How do I know which one design to choose when I have so many to pick from?
Now we are moving onto the Elimination phase.
This is where we take the best solutions from the Creative Phase and choose the ONE design to work up as our final solution.
I personally feel that working up a selection of alternatives designs for the client to pick from is using up time and energy that could be better spent developing one solution.
If you have done things correctly, then you have done your research, brainstormed effectively and have produced creative designs that will both solve the client problems and help them achieve their goals.
Be a professional and take ownership of the process
You are the professional, the client has chosen you to find a solution to their problems based on your expertise. No other industry would offer you alternatives to pick from, so why should this be any different?
Would you feel confident if a Doctor gave you 3 surgery options and asked you to pick? You’d be terrified and say — “Doc, you’re the expert, I trust you to do what’s best for me.”
Design should be the same.
If you want to be taken seriously and respected as a professional, then take responsibility of the project and instill confidence in the client by designing one solution.
To help achieve this, I have developed a fairly brutal elimination system…
Throughout the whole process I have kept the client’s goals and problems at the forefront of everything I do, so I am confident that the designs being put forward for elimination all fit the brief.
Firstly, I take all of my preferred solutions made during the creation phase and put a one design on a single page in Keynote (or Powerpoint). Once I have my final selection, I put them through a high speed ‘yes or no’ process of elimination.
The question I always ask is “Does this solve the client problems and/or help them achieve their goals?”. If it does then it stays, if not, it gets deleted.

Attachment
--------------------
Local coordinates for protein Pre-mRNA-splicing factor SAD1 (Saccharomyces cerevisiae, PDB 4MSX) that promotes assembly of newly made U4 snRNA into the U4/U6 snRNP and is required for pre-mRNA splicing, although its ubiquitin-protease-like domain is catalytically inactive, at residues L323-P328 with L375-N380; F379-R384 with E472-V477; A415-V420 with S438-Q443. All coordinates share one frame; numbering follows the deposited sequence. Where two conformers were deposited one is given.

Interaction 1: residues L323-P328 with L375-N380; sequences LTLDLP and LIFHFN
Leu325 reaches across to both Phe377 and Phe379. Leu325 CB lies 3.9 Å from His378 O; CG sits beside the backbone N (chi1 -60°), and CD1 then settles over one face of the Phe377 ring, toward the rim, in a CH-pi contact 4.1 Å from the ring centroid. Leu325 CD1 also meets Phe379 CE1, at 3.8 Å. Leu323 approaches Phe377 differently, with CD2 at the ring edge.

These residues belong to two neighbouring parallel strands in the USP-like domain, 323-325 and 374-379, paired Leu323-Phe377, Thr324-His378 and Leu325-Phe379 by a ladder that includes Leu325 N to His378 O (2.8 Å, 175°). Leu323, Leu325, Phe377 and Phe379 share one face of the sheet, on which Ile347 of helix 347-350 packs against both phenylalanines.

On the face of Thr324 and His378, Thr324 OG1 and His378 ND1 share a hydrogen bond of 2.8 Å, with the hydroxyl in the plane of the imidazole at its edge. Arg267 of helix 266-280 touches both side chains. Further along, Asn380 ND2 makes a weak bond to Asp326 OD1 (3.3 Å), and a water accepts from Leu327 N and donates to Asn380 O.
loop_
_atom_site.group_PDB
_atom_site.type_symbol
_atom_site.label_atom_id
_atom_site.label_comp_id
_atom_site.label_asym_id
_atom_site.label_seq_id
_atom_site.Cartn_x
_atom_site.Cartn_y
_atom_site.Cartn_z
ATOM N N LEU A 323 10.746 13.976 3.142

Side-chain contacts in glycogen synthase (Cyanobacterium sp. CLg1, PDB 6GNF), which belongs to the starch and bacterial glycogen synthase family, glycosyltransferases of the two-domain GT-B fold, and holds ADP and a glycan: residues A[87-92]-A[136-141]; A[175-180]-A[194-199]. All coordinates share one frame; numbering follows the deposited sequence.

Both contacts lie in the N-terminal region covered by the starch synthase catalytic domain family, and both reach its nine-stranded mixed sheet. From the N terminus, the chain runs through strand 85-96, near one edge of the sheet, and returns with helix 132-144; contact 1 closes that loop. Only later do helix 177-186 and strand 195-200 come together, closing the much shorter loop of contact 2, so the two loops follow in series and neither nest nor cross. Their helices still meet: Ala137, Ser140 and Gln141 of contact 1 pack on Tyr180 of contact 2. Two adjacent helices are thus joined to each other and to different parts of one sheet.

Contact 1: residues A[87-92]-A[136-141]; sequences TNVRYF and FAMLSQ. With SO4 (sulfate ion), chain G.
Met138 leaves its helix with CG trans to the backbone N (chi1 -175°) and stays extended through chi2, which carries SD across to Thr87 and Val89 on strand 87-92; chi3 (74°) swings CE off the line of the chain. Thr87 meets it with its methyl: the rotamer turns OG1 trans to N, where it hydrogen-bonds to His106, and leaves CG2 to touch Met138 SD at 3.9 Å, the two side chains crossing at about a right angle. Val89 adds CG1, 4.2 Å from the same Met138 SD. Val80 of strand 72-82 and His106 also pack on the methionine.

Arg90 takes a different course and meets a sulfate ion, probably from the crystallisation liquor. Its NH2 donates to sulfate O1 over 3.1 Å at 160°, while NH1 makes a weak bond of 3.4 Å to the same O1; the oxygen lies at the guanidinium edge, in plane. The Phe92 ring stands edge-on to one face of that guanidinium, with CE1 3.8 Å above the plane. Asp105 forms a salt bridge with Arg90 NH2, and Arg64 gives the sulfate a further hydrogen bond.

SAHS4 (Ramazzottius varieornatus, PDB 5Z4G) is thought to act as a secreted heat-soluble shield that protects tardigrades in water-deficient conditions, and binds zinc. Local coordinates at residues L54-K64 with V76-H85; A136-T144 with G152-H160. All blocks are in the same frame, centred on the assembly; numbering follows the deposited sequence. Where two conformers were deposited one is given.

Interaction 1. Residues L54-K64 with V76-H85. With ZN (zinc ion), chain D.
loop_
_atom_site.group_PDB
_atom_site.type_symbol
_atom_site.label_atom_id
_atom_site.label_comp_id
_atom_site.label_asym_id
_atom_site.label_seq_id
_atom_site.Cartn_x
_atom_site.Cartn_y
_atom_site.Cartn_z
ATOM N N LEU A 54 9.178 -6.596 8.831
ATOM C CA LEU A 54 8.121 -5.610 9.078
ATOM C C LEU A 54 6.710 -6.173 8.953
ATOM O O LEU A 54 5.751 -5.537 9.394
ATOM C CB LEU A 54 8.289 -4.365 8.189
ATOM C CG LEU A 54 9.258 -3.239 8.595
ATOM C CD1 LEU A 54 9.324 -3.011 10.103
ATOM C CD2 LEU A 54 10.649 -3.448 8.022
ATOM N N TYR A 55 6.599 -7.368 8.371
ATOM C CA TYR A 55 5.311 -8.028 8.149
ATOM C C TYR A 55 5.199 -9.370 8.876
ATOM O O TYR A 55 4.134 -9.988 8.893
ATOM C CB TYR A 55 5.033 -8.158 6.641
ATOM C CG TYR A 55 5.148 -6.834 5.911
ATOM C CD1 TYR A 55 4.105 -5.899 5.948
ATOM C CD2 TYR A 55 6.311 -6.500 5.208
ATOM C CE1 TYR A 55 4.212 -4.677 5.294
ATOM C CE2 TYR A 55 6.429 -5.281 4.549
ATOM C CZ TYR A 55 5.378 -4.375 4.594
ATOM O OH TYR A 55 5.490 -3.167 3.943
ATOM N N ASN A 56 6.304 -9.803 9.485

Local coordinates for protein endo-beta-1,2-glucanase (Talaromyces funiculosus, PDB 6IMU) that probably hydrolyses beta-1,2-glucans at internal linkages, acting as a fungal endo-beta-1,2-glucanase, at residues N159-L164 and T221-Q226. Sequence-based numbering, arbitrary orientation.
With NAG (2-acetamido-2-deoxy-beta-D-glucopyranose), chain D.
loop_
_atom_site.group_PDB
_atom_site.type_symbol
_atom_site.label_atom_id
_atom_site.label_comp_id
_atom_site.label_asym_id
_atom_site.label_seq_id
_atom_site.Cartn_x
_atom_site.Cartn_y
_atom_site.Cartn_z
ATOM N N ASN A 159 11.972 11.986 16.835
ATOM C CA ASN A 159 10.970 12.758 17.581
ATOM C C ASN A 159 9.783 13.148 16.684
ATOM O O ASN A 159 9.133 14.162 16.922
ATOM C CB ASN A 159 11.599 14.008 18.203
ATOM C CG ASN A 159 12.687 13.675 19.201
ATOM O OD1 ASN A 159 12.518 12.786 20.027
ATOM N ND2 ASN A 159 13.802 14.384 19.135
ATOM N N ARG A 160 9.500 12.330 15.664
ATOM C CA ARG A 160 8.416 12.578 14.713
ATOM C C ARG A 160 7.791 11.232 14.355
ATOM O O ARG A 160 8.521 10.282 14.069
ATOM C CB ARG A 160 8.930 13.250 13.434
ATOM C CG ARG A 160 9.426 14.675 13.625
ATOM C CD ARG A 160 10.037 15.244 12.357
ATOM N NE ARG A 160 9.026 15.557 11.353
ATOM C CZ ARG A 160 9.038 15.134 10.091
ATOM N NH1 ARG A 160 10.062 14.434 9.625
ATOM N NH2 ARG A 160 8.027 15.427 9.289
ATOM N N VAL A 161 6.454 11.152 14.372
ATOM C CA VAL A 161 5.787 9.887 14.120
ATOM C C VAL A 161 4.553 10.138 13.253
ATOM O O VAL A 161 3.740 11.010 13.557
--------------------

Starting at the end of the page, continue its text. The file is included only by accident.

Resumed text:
I take under 5 seconds to make this decision.
It is based on experience and intuition, but is rooted in being effective and practical.
Once they are gone, they are gone. I tend to not go back but instead appreciate their role in improving me as a designer and the skills learned will be taken forward into my next project.
“Would this work in my portfolio?”
Now that I am left with my final solutions that all address the client’s goals and problems, I need to choose the solution that works best for me, that I will enjoy bringing to life and will compliment what I already have.
From each project I am always looking to get several things:
- A solution for the client
- Something that will improve my portfolio
- A great case study
- A glowing testimonial
By asking these 2 questions during the elimination process, I make sure I am on course to achieve all of my objectives.
I will continue this until I have my final design. Like I said it is brutal and like a knock out tournament, not always the ‘best’ ones win, but the most effective ones do.
But what if you eliminate all of your designs?
This can and does regularly happen. This is where your time management and buffers come into play. You are able to go back to your research and start creating again.
This time it will be quicker as you have gained more experience and know where you went wrong last time. Go back and repeat the steps until you have something that is good enough to survive the elimination process.
The key to avoiding this is to keep in mind what the client needs and to not be scared of running out of time and confirming to a design you don’t like. Use your time buffers and maintain standards. It will happen less and less over time as you improve.
To sum up:
1) Keep the clients goals and problems at the forefront of your elimination process.
2) Don’t overthink it. Use your intuition and experience to pick from all of those that qualify from point 1.
3) Don’t worry of you eliminate all designs. You are maintaining high standards and being the professional that clients respect and want to work with because you are putting their needs and priorities ahead of your own.
4) Use your time buffers to come up with new designs.
Originally published at thadcox.co.uk.